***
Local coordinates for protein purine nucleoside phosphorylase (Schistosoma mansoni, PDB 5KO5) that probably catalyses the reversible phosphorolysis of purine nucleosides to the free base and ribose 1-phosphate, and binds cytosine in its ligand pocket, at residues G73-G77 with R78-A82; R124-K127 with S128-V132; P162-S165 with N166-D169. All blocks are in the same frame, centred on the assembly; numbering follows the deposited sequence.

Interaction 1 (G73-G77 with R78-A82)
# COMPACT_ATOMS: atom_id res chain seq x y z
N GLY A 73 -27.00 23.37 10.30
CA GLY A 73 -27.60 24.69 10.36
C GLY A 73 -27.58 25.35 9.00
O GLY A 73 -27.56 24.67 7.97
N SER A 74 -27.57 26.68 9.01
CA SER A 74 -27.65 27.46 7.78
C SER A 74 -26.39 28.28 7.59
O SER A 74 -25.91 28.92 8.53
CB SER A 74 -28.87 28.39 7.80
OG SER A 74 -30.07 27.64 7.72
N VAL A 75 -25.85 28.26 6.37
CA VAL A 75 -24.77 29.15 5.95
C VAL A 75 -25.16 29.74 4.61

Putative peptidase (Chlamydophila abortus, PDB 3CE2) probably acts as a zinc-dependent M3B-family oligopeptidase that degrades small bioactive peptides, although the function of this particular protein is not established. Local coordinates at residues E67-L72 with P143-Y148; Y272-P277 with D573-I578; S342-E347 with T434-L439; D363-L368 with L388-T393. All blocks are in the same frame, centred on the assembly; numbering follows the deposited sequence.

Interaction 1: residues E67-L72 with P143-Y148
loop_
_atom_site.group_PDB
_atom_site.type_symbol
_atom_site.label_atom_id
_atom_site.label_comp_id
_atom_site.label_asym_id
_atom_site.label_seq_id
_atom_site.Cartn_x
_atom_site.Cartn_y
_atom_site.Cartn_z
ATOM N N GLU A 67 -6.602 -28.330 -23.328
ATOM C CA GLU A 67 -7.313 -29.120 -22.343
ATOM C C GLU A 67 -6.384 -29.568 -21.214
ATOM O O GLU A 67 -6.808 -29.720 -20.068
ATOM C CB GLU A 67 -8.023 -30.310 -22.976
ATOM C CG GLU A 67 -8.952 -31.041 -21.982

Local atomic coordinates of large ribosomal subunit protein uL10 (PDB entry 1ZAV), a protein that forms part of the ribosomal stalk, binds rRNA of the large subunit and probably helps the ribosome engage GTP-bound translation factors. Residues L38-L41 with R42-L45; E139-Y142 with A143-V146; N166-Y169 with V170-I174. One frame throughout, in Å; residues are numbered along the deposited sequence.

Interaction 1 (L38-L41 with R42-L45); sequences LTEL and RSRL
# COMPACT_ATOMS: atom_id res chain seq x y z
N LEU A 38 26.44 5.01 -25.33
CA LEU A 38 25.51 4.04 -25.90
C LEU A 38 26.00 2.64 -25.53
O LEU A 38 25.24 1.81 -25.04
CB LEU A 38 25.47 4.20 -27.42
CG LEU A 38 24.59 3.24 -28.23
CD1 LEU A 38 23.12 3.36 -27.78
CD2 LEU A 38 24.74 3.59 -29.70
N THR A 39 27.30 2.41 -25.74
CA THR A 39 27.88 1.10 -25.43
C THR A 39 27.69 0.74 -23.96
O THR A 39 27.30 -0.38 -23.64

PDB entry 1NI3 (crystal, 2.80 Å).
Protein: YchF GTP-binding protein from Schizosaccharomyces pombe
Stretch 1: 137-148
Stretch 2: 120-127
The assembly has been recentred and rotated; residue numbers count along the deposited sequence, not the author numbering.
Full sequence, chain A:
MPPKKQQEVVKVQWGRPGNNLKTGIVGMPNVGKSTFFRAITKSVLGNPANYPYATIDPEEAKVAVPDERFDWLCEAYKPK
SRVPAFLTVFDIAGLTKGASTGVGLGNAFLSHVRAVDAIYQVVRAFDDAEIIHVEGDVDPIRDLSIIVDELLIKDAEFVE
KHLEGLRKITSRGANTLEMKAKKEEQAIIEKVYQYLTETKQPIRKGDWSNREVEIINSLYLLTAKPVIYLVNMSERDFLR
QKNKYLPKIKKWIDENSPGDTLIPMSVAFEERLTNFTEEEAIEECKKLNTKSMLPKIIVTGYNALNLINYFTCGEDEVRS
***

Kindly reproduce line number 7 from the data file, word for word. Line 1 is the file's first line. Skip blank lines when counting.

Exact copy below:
O GLY A 73 -27.56 24.67 7.97